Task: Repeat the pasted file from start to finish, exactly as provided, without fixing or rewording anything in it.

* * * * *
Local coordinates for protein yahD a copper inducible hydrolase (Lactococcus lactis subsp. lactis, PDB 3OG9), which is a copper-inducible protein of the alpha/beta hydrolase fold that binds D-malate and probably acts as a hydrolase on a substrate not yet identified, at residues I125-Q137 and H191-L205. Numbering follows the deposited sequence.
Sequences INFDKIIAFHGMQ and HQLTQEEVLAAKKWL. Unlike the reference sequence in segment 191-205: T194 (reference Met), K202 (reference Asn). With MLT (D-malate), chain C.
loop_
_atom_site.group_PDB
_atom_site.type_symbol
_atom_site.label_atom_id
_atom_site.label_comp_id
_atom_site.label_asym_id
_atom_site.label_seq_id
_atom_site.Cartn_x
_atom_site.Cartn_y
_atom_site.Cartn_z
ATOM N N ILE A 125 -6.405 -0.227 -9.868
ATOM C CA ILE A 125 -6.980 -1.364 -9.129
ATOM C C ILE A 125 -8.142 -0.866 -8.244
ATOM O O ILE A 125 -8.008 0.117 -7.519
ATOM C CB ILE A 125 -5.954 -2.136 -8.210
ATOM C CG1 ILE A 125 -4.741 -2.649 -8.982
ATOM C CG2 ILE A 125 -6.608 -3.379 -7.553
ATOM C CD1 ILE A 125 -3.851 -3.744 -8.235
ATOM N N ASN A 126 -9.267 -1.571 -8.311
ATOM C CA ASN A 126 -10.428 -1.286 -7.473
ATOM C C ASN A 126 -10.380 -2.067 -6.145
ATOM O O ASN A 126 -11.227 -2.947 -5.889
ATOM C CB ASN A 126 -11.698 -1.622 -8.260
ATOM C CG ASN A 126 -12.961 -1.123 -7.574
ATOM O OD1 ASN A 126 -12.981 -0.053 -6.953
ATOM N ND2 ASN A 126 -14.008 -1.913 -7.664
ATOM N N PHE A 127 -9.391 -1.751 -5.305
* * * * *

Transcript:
Local coordinates for protein yahD a copper inducible hydrolase (Lactococcus lactis subsp. lactis, PDB 3OG9), which is a copper-inducible protein of the alpha/beta hydrolase fold that binds D-malate and probably acts as a hydrolase on a substrate not yet identified, at residues I125-Q137 and H191-L205. Numbering follows the deposited sequence.
Sequences INFDKIIAFHGMQ and HQLTQEEVLAAKKWL. Unlike the reference sequence in segment 191-205: T194 (reference Met), K202 (reference Asn). With MLT (D-malate), chain C.
loop_
_atom_site.group_PDB
_atom_site.type_symbol
_atom_site.label_atom_id
_atom_site.label_comp_id
_atom_site.label_asym_id
_atom_site.label_seq_id
_atom_site.Cartn_x
_atom_site.Cartn_y
_atom_site.Cartn_z
ATOM N N ILE A 125 -6.405 -0.227 -9.868
ATOM C CA ILE A 125 -6.980 -1.364 -9.129
ATOM C C ILE A 125 -8.142 -0.866 -8.244
ATOM O O ILE A 125 -8.008 0.117 -7.519
ATOM C CB ILE A 125 -5.954 -2.136 -8.210
ATOM C CG1 ILE A 125 -4.741 -2.649 -8.982
ATOM C CG2 ILE A 125 -6.608 -3.379 -7.553
ATOM C CD1 ILE A 125 -3.851 -3.744 -8.235
ATOM N N ASN A 126 -9.267 -1.571 -8.311
ATOM C CA ASN A 126 -10.428 -1.286 -7.473
ATOM C C ASN A 126 -10.380 -2.067 -6.145
ATOM O O ASN A 126 -11.227 -2.947 -5.889
ATOM C CB ASN A 126 -11.698 -1.622 -8.260
ATOM C CG ASN A 126 -12.961 -1.123 -7.574
ATOM O OD1 ASN A 126 -12.981 -0.053 -6.953
ATOM N ND2 ASN A 126 -14.008 -1.913 -7.664
ATOM N N PHE A 127 -9.391 -1.751 -5.305